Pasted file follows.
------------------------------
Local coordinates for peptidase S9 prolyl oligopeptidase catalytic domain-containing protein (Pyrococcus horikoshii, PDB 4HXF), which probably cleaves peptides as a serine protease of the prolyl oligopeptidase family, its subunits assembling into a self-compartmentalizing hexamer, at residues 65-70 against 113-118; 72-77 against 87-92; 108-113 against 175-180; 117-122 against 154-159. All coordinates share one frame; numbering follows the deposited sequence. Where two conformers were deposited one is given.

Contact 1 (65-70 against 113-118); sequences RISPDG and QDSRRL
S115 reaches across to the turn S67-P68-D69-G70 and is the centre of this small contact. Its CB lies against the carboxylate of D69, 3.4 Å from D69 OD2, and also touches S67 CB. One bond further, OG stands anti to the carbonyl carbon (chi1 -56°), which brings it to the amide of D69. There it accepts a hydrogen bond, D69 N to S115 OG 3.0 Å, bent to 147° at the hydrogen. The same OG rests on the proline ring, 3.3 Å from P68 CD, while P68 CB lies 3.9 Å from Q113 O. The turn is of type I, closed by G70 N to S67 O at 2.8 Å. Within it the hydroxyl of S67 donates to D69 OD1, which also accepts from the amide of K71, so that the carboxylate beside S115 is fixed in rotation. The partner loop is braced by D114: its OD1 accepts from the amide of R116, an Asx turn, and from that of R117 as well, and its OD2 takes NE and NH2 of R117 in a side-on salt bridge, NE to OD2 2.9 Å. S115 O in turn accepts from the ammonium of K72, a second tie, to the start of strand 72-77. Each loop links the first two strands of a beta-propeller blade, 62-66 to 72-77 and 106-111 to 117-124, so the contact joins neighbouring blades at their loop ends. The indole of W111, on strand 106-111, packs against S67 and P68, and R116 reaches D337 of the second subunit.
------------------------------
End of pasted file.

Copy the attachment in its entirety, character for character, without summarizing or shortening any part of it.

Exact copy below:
Local coordinates for peptidase S9 prolyl oligopeptidase catalytic domain-containing protein (Pyrococcus horikoshii, PDB 4HXF), which probably cleaves peptides as a serine protease of the prolyl oligopeptidase family, its subunits assembling into a self-compartmentalizing hexamer, at residues 65-70 against 113-118; 72-77 against 87-92; 108-113 against 175-180; 117-122 against 154-159. All coordinates share one frame; numbering follows the deposited sequence. Where two conformers were deposited one is given.

Contact 1 (65-70 against 113-118); sequences RISPDG and QDSRRL
S115 reaches across to the turn S67-P68-D69-G70 and is the centre of this small contact. Its CB lies against the carboxylate of D69, 3.4 Å from D69 OD2, and also touches S67 CB. One bond further, OG stands anti to the carbonyl carbon (chi1 -56°), which brings it to the amide of D69. There it accepts a hydrogen bond, D69 N to S115 OG 3.0 Å, bent to 147° at the hydrogen. The same OG rests on the proline ring, 3.3 Å from P68 CD, while P68 CB lies 3.9 Å from Q113 O. The turn is of type I, closed by G70 N to S67 O at 2.8 Å. Within it the hydroxyl of S67 donates to D69 OD1, which also accepts from the amide of K71, so that the carboxylate beside S115 is fixed in rotation. The partner loop is braced by D114: its OD1 accepts from the amide of R116, an Asx turn, and from that of R117 as well, and its OD2 takes NE and NH2 of R117 in a side-on salt bridge, NE to OD2 2.9 Å. S115 O in turn accepts from the ammonium of K72, a second tie, to the start of strand 72-77. Each loop links the first two strands of a beta-propeller blade, 62-66 to 72-77 and 106-111 to 117-124, so the contact joins neighbouring blades at their loop ends. The indole of W111, on strand 106-111, packs against S67 and P68, and R116 reaches D337 of the second subunit.